More than a year ago, companies were proposing as many as six coal-export terminals in Washington and Oregon. Since then, the list has dropped to three. Last month, energy company Kinder Morgan became the latest corporation to jettison its plans. It cited logistical challenges that hampered its proposed coal-export facility downstream from Portland along the Columbia River.
That decision further whittled the initial list of six planned facilities to three: one proposed near Bellingham, another in Longview and one in Boardman, Ore.
SEATTLE — The Sierra Club is suing BNSF Railway in federal court in Seattle over coal dust that blows off trains into Washington rivers and Puget Sound.
The suit filed Wednesday says the railway sends an average of four trains or 480 open-top rail cars through the state each day carrying coal from mines in Wyoming and Montana to Canada or the only remaining coal-fired power plant in Washington at Centralia.
The number could increase significantly under pending proposals for three coal export terminals in Washington and Oregon.
The suit follows a notice of violations sent to the railroad in April from the Sierra Club, Puget SoundKeeper, Columbia Riverkeeper, RE Sources for Sustainable Communities and Friends of the Columbia Gorge.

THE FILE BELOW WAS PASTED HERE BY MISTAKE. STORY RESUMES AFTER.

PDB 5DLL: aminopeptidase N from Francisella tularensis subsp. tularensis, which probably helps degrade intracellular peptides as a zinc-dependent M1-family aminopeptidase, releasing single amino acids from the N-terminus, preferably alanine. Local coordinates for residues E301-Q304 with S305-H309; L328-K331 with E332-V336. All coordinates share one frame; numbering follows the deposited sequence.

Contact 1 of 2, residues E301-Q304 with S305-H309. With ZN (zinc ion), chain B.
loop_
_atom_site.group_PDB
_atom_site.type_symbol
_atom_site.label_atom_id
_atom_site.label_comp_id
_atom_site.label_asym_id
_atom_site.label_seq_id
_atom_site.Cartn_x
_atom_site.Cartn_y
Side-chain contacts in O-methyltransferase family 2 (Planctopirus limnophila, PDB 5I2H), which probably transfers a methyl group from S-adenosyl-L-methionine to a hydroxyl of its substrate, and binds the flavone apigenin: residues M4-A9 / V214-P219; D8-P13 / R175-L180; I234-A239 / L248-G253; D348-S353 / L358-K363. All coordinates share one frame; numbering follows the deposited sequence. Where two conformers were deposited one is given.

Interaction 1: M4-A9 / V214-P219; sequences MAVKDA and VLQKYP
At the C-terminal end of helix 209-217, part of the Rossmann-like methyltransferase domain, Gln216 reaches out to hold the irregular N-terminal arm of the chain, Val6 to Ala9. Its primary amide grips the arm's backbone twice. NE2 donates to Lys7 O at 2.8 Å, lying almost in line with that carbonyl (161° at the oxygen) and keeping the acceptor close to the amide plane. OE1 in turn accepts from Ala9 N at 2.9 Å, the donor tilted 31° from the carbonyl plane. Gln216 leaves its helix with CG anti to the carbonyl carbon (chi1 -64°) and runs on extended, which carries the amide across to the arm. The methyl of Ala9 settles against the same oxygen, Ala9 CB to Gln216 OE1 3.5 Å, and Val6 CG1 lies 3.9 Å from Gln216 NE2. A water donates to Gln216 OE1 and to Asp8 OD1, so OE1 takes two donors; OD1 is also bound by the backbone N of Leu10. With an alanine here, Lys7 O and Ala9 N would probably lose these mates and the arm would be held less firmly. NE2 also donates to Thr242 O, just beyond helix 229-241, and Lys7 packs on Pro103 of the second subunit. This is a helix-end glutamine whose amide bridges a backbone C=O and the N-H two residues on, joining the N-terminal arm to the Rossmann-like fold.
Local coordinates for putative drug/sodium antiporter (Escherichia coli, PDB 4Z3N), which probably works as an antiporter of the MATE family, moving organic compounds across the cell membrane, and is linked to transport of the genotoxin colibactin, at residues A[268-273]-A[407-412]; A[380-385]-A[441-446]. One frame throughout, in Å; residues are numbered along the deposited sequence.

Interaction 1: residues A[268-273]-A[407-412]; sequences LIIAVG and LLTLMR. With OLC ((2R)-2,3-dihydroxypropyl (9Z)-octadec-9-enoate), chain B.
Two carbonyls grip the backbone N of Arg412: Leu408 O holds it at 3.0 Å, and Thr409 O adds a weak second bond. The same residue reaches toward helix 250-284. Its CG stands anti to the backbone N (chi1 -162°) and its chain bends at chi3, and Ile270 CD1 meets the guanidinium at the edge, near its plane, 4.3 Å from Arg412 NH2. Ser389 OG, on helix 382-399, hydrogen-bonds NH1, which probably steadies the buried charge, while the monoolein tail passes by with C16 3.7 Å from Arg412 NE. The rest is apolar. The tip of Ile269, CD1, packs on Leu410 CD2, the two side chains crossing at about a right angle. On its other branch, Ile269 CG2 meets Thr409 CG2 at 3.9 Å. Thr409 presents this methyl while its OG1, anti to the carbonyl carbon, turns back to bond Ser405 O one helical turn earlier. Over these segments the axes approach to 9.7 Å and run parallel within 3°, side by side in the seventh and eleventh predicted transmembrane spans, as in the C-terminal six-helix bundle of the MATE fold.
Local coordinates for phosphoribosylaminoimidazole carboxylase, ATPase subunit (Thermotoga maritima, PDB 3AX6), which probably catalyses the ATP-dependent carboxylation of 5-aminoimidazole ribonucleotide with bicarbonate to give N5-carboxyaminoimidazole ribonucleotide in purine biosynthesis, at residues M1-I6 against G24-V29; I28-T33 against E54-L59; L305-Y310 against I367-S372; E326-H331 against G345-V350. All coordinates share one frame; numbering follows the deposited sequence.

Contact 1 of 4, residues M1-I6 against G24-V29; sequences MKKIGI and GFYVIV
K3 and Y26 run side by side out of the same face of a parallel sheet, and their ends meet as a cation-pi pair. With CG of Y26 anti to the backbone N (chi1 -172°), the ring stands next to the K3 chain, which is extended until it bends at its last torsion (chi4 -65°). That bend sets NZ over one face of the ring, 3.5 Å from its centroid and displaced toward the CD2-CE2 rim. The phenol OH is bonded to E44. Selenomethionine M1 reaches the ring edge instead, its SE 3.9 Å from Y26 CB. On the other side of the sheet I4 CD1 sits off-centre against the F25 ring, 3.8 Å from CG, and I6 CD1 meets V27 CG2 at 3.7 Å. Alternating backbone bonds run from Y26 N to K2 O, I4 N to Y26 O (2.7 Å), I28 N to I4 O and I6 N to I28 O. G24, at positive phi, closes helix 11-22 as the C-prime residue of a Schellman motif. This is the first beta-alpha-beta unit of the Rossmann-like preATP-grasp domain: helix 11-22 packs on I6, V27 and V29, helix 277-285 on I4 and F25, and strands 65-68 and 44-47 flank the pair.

BNSF spokesman Gus Melonas said in a statement: "Sierra Club's lawsuit is meritless and nothing more than a publicity stunt meant to stop the permitting of multi-commodity export terminals in the Pacific Northwest. The Sierra Club adamantly opposes coal and will go to any lengths to eliminate it, even at the expense of all other Washington exports.
"BNSF has safely hauled coal in Washington for decades, and is committed to preventing coal dust from escaping while in transit. In compliance with BNSF rules, exporters have committed to treat all coal shipments with methods effective at preventing coal dust from escaping during transit."